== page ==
Folklore places the devil atop the major landmark in Chesterfield, wich is Derbyshire largest town. refered to in the domesday book as “cestrefeld!”, meaning open field, its early prosperity was created chiefly by its role as a market town that served the whole of the north-est of Derbyshire. But this historic place has been the home of murderers, myths & legends. The last three men hanged in Derby Goal all hailed from Chesterfield. On the 10th August 1888, Aurthur Thomas Delaney was executed for the murder of his wife at Chesterfield; on 30 July 1902, John Bedford was hanged for the murder of Nancy Price at Duckmanton; and on the 29th of December 1905, John Silk went the same way for the murder of his mother at chesterfield. The town, which claims stronger links with the south yorkshire city of Sheffield then the county city of Derby, is surrounded by some of the most beautiful unspoilt countryside in the country. Built over a Roman site, it is also situated of an iron fort. The Romans probably settled here because the area is so rich in natural minerals like coal, lead & tin.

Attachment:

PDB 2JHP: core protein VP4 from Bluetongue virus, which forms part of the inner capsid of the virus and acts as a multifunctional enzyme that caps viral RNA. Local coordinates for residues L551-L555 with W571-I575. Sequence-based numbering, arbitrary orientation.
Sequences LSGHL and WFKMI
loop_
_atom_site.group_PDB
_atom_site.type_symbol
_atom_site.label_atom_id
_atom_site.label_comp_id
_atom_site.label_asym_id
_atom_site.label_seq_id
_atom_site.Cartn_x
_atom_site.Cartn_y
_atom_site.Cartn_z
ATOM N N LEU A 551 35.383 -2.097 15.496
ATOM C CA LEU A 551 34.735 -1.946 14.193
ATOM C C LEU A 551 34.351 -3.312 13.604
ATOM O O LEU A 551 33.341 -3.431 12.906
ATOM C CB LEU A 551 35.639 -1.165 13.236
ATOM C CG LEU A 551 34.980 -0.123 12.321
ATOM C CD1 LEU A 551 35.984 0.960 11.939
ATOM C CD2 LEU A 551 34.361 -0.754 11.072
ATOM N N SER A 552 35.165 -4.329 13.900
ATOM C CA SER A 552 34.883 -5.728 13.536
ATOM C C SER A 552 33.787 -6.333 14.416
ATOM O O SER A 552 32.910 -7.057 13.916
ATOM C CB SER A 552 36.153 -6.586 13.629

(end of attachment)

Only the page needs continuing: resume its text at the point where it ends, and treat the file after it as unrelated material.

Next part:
The famous crooked spire at St Mary’s and all saints Parish church dominates the skyline for miles around. It is said to have twisted many years age through a combination of heavy lead cladding and unseasoned timbers used in its construction. However, I much prefer the story that claims the Devil landed on the church one day, twisting his tail arounf the spire to secure him as he looked down on the town. A wedding was taking place and as the newly-weds emerged from the Parish church, the Devil noticed the bride was wearing white. In shock and horror the Devil flew down to look at the bride and groom, forgetting to unravel his tail from the spire. It twisted as a result. So what was the reason for the Devils urgency? Folklore states the bride was a virgin-and the Devil had never seen a virgin in Chesterfield before!
Here is the reason why the spire is twisted